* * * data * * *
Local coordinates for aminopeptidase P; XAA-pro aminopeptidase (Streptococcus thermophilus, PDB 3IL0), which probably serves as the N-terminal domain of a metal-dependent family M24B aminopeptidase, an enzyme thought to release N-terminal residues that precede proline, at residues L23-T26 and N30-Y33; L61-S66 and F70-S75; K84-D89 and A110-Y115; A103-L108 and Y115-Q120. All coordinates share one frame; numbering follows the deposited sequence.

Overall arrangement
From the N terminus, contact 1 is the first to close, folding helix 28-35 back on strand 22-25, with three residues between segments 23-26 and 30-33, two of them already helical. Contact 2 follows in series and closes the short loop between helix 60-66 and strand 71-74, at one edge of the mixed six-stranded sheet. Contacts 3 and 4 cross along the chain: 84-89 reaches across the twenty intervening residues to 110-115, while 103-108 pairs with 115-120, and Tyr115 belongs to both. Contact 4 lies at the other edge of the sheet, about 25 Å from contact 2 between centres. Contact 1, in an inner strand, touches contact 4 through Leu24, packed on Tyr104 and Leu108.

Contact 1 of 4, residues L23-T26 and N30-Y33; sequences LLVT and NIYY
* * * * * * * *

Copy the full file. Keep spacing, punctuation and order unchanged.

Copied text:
Local coordinates for aminopeptidase P; XAA-pro aminopeptidase (Streptococcus thermophilus, PDB 3IL0), which probably serves as the N-terminal domain of a metal-dependent family M24B aminopeptidase, an enzyme thought to release N-terminal residues that precede proline, at residues L23-T26 and N30-Y33; L61-S66 and F70-S75; K84-D89 and A110-Y115; A103-L108 and Y115-Q120. All coordinates share one frame; numbering follows the deposited sequence.

Overall arrangement
From the N terminus, contact 1 is the first to close, folding helix 28-35 back on strand 22-25, with three residues between segments 23-26 and 30-33, two of them already helical. Contact 2 follows in series and closes the short loop between helix 60-66 and strand 71-74, at one edge of the mixed six-stranded sheet. Contacts 3 and 4 cross along the chain: 84-89 reaches across the twenty intervening residues to 110-115, while 103-108 pairs with 115-120, and Tyr115 belongs to both. Contact 4 lies at the other edge of the sheet, about 25 Å from contact 2 between centres. Contact 1, in an inner strand, touches contact 4 through Leu24, packed on Tyr104 and Leu108.

Contact 1 of 4, residues L23-T26 and N30-Y33; sequences LLVT and NIYY